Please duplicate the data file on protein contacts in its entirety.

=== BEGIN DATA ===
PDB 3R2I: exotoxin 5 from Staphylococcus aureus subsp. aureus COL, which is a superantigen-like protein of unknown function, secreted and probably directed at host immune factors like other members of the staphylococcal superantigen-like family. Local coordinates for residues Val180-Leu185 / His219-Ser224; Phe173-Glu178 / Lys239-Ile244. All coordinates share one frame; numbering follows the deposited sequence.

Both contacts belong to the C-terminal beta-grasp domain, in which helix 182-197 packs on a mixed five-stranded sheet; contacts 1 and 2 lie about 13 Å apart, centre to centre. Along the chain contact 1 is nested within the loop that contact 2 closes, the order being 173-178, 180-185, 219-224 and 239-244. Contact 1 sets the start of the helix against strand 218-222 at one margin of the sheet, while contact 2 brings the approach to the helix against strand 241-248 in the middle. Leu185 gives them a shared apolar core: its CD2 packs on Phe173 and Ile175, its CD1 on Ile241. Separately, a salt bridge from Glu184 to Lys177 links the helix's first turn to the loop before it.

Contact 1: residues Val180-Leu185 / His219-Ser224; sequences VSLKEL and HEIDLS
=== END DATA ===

PDB 3R2I: exotoxin 5 from Staphylococcus aureus subsp. aureus COL, which is a superantigen-like protein of unknown function, secreted and probably directed at host immune factors like other members of the staphylococcal superantigen-like family. Local coordinates for residues Val180-Leu185 / His219-Ser224; Phe173-Glu178 / Lys239-Ile244. All coordinates share one frame; numbering follows the deposited sequence.

Both contacts belong to the C-terminal beta-grasp domain, in which helix 182-197 packs on a mixed five-stranded sheet; contacts 1 and 2 lie about 13 Å apart, centre to centre. Along the chain contact 1 is nested within the loop that contact 2 closes, the order being 173-178, 180-185, 219-224 and 239-244. Contact 1 sets the start of the helix against strand 218-222 at one margin of the sheet, while contact 2 brings the approach to the helix against strand 241-248 in the middle. Leu185 gives them a shared apolar core: its CD2 packs on Phe173 and Ile175, its CD1 on Ile241. Separately, a salt bridge from Glu184 to Lys177 links the helix's first turn to the loop before it.

Contact 1: residues Val180-Leu185 / His219-Ser224; sequences VSLKEL and HEIDLS